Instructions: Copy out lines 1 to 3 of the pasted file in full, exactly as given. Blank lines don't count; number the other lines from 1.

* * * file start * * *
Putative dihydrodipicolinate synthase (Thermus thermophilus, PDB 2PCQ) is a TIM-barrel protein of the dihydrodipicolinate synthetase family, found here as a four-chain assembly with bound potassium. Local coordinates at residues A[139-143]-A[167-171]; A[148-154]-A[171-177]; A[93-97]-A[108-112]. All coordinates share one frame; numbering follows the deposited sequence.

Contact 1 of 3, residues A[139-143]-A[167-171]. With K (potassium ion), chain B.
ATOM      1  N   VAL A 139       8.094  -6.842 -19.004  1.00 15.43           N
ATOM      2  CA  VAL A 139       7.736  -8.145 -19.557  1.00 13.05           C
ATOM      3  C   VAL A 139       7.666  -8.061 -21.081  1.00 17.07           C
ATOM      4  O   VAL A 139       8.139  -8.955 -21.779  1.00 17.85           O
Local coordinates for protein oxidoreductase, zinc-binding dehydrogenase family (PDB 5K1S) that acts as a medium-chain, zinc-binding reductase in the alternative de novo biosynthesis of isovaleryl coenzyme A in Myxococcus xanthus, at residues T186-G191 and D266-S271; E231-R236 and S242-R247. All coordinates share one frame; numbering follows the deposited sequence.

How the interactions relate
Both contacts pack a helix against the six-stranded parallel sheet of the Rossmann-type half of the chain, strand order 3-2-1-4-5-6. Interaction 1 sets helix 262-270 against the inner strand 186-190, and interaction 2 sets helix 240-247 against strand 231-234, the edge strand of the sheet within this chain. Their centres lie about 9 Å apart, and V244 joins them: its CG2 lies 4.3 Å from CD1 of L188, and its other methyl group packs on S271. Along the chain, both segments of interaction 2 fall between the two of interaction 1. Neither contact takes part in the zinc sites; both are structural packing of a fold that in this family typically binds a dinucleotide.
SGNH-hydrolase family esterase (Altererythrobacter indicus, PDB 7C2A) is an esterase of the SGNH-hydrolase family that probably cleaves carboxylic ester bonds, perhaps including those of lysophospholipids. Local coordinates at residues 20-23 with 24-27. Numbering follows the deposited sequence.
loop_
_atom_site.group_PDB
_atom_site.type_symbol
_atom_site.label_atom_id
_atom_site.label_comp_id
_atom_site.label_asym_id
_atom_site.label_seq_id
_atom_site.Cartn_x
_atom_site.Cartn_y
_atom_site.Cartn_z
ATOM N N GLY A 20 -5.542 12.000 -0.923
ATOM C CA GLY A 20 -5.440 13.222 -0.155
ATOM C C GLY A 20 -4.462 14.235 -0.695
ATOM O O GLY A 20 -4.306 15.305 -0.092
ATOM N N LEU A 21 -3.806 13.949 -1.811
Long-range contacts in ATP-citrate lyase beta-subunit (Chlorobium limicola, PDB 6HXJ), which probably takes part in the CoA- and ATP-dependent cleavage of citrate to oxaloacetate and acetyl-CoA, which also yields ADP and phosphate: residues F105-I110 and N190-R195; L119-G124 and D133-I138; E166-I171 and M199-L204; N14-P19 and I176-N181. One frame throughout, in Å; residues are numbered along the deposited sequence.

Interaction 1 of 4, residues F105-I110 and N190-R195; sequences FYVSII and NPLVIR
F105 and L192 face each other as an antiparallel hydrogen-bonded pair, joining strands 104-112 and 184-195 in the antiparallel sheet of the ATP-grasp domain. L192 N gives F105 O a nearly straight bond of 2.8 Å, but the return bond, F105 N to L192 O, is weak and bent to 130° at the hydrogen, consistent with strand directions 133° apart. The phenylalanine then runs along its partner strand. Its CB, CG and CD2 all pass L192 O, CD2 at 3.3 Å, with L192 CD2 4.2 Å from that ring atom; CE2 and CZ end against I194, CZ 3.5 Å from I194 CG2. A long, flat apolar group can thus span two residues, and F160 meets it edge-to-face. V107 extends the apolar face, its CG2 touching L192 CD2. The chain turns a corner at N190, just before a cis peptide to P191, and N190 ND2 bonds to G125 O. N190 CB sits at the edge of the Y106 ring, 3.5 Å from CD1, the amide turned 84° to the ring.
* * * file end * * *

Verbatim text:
Putative dihydrodipicolinate synthase (Thermus thermophilus, PDB 2PCQ) is a TIM-barrel protein of the dihydrodipicolinate synthetase family, found here as a four-chain assembly with bound potassium. Local coordinates at residues A[139-143]-A[167-171]; A[148-154]-A[171-177]; A[93-97]-A[108-112]. All coordinates share one frame; numbering follows the deposited sequence.

Contact 1 of 3, residues A[139-143]-A[167-171]. With K (potassium ion), chain B.
ATOM      1  N   VAL A 139       8.094  -6.842 -19.004  1.00 15.43           N